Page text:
For the individual end user or system administrator, the work-around is not so simple. Some things simply cannot be made to work. For applications with an interactive component, try running the application in Windows XP compatibility mode (set on the property sheet for the exe file) instead. This allows the application to interact with the session 0 desktop. If the application tries to communicate with a service using previously allowed mechanisms, this may allow it to function.

You may also use the Interactive Service Detection Mechanism. This is a service which sits in session 0 and attempts to detect interactive messages and notify the users in other session. A user is then given the option of switching to session 0, where she can respond to the UI, and then switch back to her own desktop. The Interactive Service Detection Mechanism is not started by default, but can be changed to automatic either in the Services snap-in or even using Group Policy if need be. It should be pointed out that any service the Interactive Service Detection Mechanism finds to pop interactive UI is broken by design according to Windows Vista's architecture guidelines. It should be replaced with a properly designed service as soon as such a service is available.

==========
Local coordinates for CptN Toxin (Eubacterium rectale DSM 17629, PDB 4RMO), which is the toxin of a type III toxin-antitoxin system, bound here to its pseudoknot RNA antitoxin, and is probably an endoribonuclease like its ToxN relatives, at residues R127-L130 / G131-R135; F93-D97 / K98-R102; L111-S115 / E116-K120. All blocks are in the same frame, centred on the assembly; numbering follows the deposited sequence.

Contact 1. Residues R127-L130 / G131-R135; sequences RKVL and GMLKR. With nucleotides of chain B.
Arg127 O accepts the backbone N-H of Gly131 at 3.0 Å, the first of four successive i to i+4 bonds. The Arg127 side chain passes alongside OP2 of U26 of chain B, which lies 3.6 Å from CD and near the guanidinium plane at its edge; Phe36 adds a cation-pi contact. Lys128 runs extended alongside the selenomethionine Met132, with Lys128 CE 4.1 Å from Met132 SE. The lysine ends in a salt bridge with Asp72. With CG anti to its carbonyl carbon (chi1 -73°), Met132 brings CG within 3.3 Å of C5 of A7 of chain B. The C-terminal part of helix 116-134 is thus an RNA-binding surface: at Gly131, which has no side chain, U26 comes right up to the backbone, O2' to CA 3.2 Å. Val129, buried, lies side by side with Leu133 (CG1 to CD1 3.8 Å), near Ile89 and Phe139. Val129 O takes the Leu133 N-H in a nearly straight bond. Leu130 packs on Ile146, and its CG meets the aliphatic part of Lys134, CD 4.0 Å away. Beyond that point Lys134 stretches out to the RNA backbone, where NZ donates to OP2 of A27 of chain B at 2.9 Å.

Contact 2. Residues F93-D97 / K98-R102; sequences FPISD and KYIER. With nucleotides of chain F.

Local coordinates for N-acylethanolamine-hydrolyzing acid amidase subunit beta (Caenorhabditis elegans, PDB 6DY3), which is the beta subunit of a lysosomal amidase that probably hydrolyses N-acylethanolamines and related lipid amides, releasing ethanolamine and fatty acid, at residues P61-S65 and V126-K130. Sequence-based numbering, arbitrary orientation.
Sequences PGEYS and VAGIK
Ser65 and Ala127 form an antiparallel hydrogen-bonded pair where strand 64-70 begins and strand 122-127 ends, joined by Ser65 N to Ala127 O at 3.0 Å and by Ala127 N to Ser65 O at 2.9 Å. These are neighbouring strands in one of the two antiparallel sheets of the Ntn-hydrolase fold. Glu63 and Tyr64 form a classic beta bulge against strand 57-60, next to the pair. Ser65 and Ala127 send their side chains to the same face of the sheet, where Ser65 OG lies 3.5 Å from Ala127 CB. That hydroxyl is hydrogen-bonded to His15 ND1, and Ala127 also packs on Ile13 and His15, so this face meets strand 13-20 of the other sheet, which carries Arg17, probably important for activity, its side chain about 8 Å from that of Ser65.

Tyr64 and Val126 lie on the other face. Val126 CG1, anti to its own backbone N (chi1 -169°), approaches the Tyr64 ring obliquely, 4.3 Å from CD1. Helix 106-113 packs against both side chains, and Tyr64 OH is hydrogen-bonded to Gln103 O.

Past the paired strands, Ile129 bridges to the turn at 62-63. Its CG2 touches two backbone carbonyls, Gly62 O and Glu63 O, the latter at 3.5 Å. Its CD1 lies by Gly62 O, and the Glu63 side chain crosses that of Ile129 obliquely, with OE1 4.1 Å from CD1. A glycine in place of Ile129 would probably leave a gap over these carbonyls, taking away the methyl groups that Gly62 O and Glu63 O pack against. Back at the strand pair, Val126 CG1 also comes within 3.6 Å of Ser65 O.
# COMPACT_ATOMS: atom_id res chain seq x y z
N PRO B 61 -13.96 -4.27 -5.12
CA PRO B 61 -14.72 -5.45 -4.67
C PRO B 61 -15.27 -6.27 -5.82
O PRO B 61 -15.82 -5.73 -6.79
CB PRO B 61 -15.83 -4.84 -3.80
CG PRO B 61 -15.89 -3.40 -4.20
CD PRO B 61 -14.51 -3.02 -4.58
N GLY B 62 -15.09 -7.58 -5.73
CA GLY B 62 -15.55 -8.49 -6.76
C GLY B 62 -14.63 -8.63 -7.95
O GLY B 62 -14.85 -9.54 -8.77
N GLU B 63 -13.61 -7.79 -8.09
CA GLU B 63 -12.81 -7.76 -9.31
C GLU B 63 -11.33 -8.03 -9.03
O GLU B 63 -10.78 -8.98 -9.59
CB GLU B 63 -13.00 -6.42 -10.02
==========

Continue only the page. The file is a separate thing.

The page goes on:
There are additional mitigations for possible application compatibility problems as well. For more information, see

Note that session 0 isolation hints at one of the reasons we do not consider UAC to be a security solution. By definition, elevated applications are privileged applications running on the same interactive desktop as unprivileged applications. This makes them potential targets for a privilege escalation attack. Many of the avenues for such attack were closed by Microsoft. However, it is possible, even likely, that some remain. This is why, we recommended not elevating applications within an unprivileged session if at all possible. The safest method still remains to use Fast User Switching (FUS) to log on as a privileged user in a privileged session. This ensures complete separation between elevated and non-elevated applications.

Reducing the Footprint

If there was ever one primary criticism of Windows 2000, it was that it came with everything including the kitchen sink installed by default. Particularly the server versions were provisioned with a lot of things, such as the service that allowed you to publish printers to arbitrary hosts on the Internet via IIS. This became a much worse idea right about the time when a massive buffer overflow vulnerability was found in that service.